How does rising atmospheric CO2 affect marine organisms?

Click to locate material archived on our website by topic

The Temperature Dependence of Cuban Coral Calcification Rates
Carricart-Ganivet, J.P. and Gonzalez-Diaz, P. 2009. Growth characteristics of skeletons of Montastraea annularis (Cnidaria: Scleractinia) from the northwest coast of Cuba. Ciencias Marinas 35: 237-243.

Climate alarmists continue to contend that rising temperatures are harmful to earth's corals, and that in concert with ocean acidification (caused by rising atmospheric CO2 concentrations) they are gradually reducing their rates of calcification. But is this really so?

What was done
Working at two reef sites on the northwest coast of Cuba -- one in the Guanahacabibes Gulf just off the Pinar del Rio Province and the other north of Havana Bay -- the authors measured yearly coral extension rates and densities of the dominant Caribbean reef-building coral Montastraea annularis for the period 1991 to 2003, from which data they calculated annual coral calcification rates. They then plotted their results against mean annual sea surface temperature (SST, obtained from the UK's Hadley Centre) and compared their results with those of Carricart-Ganivet (2004), who had developed a similar relationship between coral calcification rate and annual average SST based on data collected from colonies of the same coral species at several localities in the Gulf of Mexico and the Caribbean Sea.

What was learned
The results of the two investigations are presented in the figure below, where it can be seen that they are totally compatible with each other.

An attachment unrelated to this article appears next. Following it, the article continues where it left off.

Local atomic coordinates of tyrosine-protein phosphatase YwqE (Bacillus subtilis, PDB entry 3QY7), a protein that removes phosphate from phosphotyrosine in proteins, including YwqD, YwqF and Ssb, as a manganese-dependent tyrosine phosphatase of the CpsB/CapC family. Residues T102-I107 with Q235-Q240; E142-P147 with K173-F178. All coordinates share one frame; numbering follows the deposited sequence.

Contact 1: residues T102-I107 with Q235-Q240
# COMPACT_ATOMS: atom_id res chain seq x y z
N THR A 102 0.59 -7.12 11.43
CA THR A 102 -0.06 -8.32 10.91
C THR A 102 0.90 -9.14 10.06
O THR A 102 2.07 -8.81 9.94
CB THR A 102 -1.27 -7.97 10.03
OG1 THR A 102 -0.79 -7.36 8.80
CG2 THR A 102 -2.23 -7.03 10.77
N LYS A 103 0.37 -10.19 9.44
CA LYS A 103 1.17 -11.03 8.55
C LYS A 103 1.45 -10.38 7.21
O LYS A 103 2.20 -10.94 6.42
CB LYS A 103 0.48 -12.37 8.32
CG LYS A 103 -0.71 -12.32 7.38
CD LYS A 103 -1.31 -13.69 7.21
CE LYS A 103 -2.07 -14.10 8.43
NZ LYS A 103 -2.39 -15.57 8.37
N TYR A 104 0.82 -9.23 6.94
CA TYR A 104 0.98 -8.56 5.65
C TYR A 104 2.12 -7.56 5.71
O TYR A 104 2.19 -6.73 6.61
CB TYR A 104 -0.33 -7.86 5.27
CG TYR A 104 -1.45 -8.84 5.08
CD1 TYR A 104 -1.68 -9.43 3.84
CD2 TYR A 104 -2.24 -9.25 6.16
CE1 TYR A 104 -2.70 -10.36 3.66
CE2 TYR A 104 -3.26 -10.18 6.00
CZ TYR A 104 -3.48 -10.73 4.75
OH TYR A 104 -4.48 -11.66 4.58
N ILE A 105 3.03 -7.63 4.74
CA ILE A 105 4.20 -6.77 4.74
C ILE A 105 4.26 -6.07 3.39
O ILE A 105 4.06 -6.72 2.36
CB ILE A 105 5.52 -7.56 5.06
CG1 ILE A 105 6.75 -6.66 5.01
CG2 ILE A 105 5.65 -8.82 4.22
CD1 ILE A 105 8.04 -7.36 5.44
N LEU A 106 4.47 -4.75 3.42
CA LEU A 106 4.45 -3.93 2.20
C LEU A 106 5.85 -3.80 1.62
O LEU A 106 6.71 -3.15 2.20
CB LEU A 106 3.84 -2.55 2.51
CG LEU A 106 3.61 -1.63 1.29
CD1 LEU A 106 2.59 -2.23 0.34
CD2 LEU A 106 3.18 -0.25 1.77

Figure 1. Mean yearly calcification rate of Montastraea annularis vs. mean annual sea surface temperature for the several sites studied by Carricart-Ganivet (2004) (blue circles) and the two sites studied by the authors (red circles). The line that has been fit to the data is described by: Calcification Rate = 0.51 SST - 12.85 (r2 = 0.82, p < 0.002). Adapted from Carricart-Ganivet and Gonzalez-Diaz (2009).

In addition, we note that when Carricart-Ganivet (2004) had earlier pooled his data with those of M. annularis and M. faveolata growing at Carrie Bow Cay, Belize, those from reefs at St. Croix in the US Virgin Islands, and those of M. faveolata at Curacao, Antilles, he also obtained a mean increase in calcification rate of ~0.5 g cm-2 year-1 for each 1C increase in annual average SST.

What it means
In spite of all of the bad-mouthing of CO2-induced global warming and ocean acidification by the world's climate alarmists, the dominant reef-building corals of the tropical Atlantic Ocean seem not only to do fine, but actually to do better, whenever the waters within which they grow periodically warm.

Carricart-Ganivet, J.P. 2004. Sea surface temperature and the growth of the West Atlantic reef-building coral Montastraea annularis. Journal of Experimental Marine Biology and Ecology 302: 249-260.

Reviewed 14 July 2010